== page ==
Cornell McKay's Lawyers Want Megan Boken's Killer To Testify
Convicted murderer Keith Esters says he has information on an August 10, 2012, armed robbery on North Boyle Avenue. His claims are recorded in sworn police depositions acquired by Daily RFT and in recent statements to a Post-Dispatch reporter.
Chris Douglas Cornell McKay. This photo was taken in early August 2012, a couple of weeks before his arrest.
Yesterday, lawyers for Cornell Mckay -- the man facing 10 to 30 years in prison for that August 10 crime -- filed a motion in St. Louis Circuit Court that seeks to put Esters on the witness stand.
Four months ago, a judge sentenced Esters to 50 years in prison for shooting 23-year-old Megan Boken in the Central West End on August 18, 2012 -- eight days after the armed robbery just blocks away on North Boyle Avenue. McKay's lawyers allege Esters is the true culprit in both robberies.
Robert Ramsey, one of McKay's lawyers, thinks Esters is trying to leverage his confession to the August 10 robbery for a lighter sentence. Esters is currently incarcerated in the Eastern Reception Diagnostic Correctional Center in Bonne Terre.
"He's looking to make a deal," says Ramsey. "I think he does want to talk, and I think he wants the Circuit Attorney to assure him that he's not going to get any more time."
The recent motion claims Esters is an essential witness to McKay's defense. It cites two statements Esters made to the Post-Dispatch on Tuesday:
"Tell you the truth, I can't say nothing that gonna benefit him [McKay] because in the end it's gonna make me look bad."
According to the P-D article, Esters then added:
"Time-wise ... I'm not going to go back down there and give them a confession because they would give me more time.
The best possible outcome, says Ramsey, would be if the judge allows evidence to be presented that Esters was the man who robbed a woman at gunpoint on August 10 -- not McKay.
McKay's December 2013 conviction for the August 10 robbery rested almost entirely on a single eyewitness: the victim. Though she ID'd him in three separate lineups, McKay's lawyers argue they were administered to her under "improper and suggestive circumstances."
"There is clear and convincing proof both that Cornell McKay is actually innocent and that he has suffered a manifest injustice and a verdict not worthy of confidence," the motion reads. "It would multiply the injustice to continue to incarcerate McKay."
It's not just Esters' statements that appear to implicate him. The victim's cell phone taken in the August 10 robbery was instrumental in Esters' eventual arrest: Seventeen calls made from that stolen phone were to Esters' girlfriend, and phone records later showed incoming calls just minutes after Boken's murder at 2:20 p.m. on August 18. The phone was later recovered at the gas station where Esters sold it; employees there confirmed his identity.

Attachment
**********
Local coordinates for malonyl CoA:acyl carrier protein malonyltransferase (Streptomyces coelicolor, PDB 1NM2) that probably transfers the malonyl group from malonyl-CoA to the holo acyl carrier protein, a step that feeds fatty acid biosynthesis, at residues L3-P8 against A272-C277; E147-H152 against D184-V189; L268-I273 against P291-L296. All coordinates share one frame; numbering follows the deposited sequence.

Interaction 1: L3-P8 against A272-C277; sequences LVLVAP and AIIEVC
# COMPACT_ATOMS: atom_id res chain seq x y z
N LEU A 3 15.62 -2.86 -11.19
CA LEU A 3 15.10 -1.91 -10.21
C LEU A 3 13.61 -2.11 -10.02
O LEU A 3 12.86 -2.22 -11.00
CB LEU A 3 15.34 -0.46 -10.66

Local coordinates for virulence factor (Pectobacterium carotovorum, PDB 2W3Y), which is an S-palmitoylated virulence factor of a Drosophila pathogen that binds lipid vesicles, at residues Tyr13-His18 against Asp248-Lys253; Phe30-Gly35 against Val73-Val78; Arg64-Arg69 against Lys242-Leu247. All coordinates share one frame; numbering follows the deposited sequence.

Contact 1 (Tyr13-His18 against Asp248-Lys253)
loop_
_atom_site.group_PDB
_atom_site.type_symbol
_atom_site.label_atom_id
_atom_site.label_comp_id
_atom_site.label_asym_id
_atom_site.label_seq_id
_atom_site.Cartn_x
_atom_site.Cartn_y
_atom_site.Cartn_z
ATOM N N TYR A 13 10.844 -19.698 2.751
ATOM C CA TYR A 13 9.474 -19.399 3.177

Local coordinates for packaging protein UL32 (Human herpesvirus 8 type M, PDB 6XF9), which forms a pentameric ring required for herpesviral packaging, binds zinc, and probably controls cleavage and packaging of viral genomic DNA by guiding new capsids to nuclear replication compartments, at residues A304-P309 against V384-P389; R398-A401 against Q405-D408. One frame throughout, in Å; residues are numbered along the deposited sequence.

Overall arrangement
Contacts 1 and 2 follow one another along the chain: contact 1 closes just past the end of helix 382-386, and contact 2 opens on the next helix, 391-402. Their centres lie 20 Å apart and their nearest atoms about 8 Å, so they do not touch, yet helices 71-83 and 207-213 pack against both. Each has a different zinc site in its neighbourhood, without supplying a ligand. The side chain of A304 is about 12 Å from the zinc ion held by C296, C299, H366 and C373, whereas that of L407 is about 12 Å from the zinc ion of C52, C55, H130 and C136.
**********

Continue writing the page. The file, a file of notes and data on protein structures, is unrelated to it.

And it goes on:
During McKay's trial, prosecutors were unable to produce evidence that showed how the phone could have traveled from McKay to Esters, if McKay had stolen it on August 10.
In a motion filed late last week, McKay's lawyers allege that detectives willfully ignored evidence pointing to Esters' role in the August 10 robbery, since doing so would reveal their failure to prevent Boken's murder.
Adding to the weight of Ramsey's evidence are a number of depositions conducted by McKay's previous lawyer, James Hacking. According to a July 2013 deposition with St. Louis Metropolitan Police Department homicide detective Jerone Jackson, Esters was quick to try bartering information for a lighter sentence: Shortly after his August 24, 2012, arrest, Esters told Jackson he was in the immediate area of the August 10 holdup, but neither he nor McKay had committed the crime.
Cornell McKay's mugshot from his August 2012 arrest.
However, the lead detective investigating the August 10 robbery, the Ninth District's Anthony Boettingheimer, claimed in his deposition that he didn't hear about Esters' statement to Jackson until December 2012 -- long after McKay was arrested and charged for armed robbery. Indeed, during Boettingheimer's deposition in April 2013, the detective told Hacking he never considered Esters as a suspect in the August 10 robbery.
Here's one particularly striking exchange from Boettingheimer's deposition, in which Hacking questions the detective on Esters.
Hacking: [Esters] said he knew Cornell from the neighborhood, but that Cornell did not commit the robbery; is that right?
Hacking: Did you give this information any weight?
Boettingheimer: Because if you're going to say, 'I know who did it, but I'm not telling you, but this guy didn't do it,' somewhere in there one of them three sentences is a lie, so that makes the whole thing a lie, in my opinion.
Hacking: Is it possible that Keith Esters was the person who robbed [the victim] on August 10th, 2012?
The next step for McKay is a March 13 hearing. There, Judge Vannoy will consider his lawyers' motion to delay sentencing for armed robbery. Ramsey tells Daily RFT that if Vannoy blocks him from bringing evidence pointing to Esters, he and fellow attorney Thomas SanFilippo are "more than likely" to challenge McKay's incarceration in a higher court.
Continue for Ramsey's response to Megan Boken's sister, who accused him of exploiting a family tragedy. (Also: The full text of Ramsey's motion.)